Hope Plantation faces cutbacksPublished 10:17am Tuesday, June 10, 2014
WINDSOR – Not all “hope” is lost….but some is fleeting.
Dr. Turner Bond Sutton, President of Historic Hope Foundation, announced last week that the Board of Directors of Historic Hope Foundation, at an emergency called meeting on May 22, voted to close the Roanoke-Chowan Heritage Center in the Senator J.J.“Monk”Harrington Building at Hope Plantation as of June 30.
Sutton said the facility will remain open for scheduled events sponsored by Historic Hope Foundation, weddings and wedding receptions, business meetings and other events.
Hope Plantation, the restored home of former North Carolina Governor David Stone (1770-1818), will continue to be open for tours. Docents will greet guests at the Hope mansion as they did when the restored mansion was first opened to the public in 1968. Tours of the Hope mansion and the King-Bazemore house will be available Thursday through Monday of each week. A study of the visitation register has shown that fewer people come on Tuesdays and Wednesdays. However, tours will be available for groups on these days by appointment.
Construction of the Harrington Building was funded by a grant from the North Carolina General Assembly and by contributions from corporations and individuals in honor of Senator Harrington, a native of Lewiston. The building, which opened in 1992, was designed to further the mission of Historic Hope Foundation, which is “to provide educational, cultural, and recreational benefits for the public by the preservation, maintenance, and administration of the Historic Hope Plantation as an element of the heritage of the Roanoke-Chowan Region and as an illustration and interpretation of agrarian life in eastern North Carolina, 1760-1840”.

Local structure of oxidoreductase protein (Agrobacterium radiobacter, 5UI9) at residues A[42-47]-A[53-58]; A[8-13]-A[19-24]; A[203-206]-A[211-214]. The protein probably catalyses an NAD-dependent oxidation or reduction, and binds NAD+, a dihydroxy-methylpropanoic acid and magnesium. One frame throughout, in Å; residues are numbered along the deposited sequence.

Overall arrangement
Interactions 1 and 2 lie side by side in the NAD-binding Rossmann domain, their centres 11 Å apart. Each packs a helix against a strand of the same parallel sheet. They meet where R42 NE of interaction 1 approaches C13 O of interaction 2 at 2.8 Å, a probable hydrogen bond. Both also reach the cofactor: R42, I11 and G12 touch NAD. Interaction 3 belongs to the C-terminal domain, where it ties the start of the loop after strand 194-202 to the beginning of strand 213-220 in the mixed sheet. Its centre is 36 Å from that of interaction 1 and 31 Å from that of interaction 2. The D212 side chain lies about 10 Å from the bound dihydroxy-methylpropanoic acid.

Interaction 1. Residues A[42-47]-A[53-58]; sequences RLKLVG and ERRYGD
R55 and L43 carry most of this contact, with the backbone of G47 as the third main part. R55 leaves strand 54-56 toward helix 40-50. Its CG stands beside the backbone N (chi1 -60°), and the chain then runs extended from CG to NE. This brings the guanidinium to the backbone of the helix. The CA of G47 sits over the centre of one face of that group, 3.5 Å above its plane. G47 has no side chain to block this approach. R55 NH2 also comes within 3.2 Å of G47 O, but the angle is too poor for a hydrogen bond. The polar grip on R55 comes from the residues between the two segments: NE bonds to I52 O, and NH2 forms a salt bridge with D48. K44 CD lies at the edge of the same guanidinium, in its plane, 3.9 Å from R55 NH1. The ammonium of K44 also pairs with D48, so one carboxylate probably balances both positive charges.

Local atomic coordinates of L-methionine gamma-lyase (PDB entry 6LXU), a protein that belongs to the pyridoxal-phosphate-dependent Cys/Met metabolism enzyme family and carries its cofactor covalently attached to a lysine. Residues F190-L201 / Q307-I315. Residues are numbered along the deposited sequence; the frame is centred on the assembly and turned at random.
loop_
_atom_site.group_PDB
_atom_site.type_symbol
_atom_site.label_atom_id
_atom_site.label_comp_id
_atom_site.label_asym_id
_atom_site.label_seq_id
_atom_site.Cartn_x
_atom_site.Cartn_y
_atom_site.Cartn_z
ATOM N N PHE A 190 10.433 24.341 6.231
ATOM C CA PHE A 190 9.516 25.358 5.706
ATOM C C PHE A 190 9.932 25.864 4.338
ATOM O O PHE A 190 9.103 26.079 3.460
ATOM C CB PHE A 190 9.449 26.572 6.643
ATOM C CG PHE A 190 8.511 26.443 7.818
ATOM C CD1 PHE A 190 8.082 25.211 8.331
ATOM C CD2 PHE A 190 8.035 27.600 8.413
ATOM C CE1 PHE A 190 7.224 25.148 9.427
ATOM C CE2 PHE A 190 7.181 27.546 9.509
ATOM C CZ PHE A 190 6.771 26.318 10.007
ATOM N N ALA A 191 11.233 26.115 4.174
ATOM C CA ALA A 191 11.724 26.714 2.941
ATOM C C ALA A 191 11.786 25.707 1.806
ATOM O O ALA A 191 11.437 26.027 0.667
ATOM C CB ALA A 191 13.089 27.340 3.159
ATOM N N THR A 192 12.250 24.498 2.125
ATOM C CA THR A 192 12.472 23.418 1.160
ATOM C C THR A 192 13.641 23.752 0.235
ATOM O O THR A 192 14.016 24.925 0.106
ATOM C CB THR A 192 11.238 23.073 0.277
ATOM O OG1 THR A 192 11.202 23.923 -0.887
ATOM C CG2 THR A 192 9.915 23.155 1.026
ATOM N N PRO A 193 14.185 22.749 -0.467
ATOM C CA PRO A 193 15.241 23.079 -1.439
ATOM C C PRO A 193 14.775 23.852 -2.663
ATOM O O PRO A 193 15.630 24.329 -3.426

The Foundation has received funding in prior years from the Bertie County Board of Commissioners to strengthen and expand existing programs in cooperation with Bertie County schools. However, over the past three years the county has reduced this funding by 80 percent.
In spite of the reduction in county funding, the Foundation continues to host all Bertie County school students at no charge and offers programs for them such as Living History Day.
In addition to closing the Heritage Center, other cuts will include a reduction in the staff. There will continue be a full time site manager, who serves as caretaker of the property. He will also oversee the docents and hourly staff including grounds maintenance and office personnel.
Sutton explained that these measures, difficult as they seem, are necessary because of cost overruns as a result of reduced income due to fewer memberships, losses in investments as a result of the recession, and lack of county financial support.
Tours, which bring people to Bertie County, are an important source of income for Historic Hope. So far this year, Hope has had visitors from 21 states and six foreign countries. Sutton said notably absent on the guest register are names of many Bertie County citizens who do not visit or support events hosted by the Foundation.
When efforts were begun to purchase and restore the Hope property, memberships were received from every community in the county and volunteers contributed their time generously to help clean up and repair the mansion – back breaking work each day, Sutton noted.
“Where are these people today,” Sutton asked. “Many have passed away, but they left a legacy of a job well done and a dream fulfilled.”
Today’s citizens can become involved by renewing a membership or joining Historic Hope Foundation for the first time, and by inviting others to join. Membership information can be downloaded at the Hope website (hopeplantation.org/membership/) or by calling Historic Hope Foundation (252-794-3140).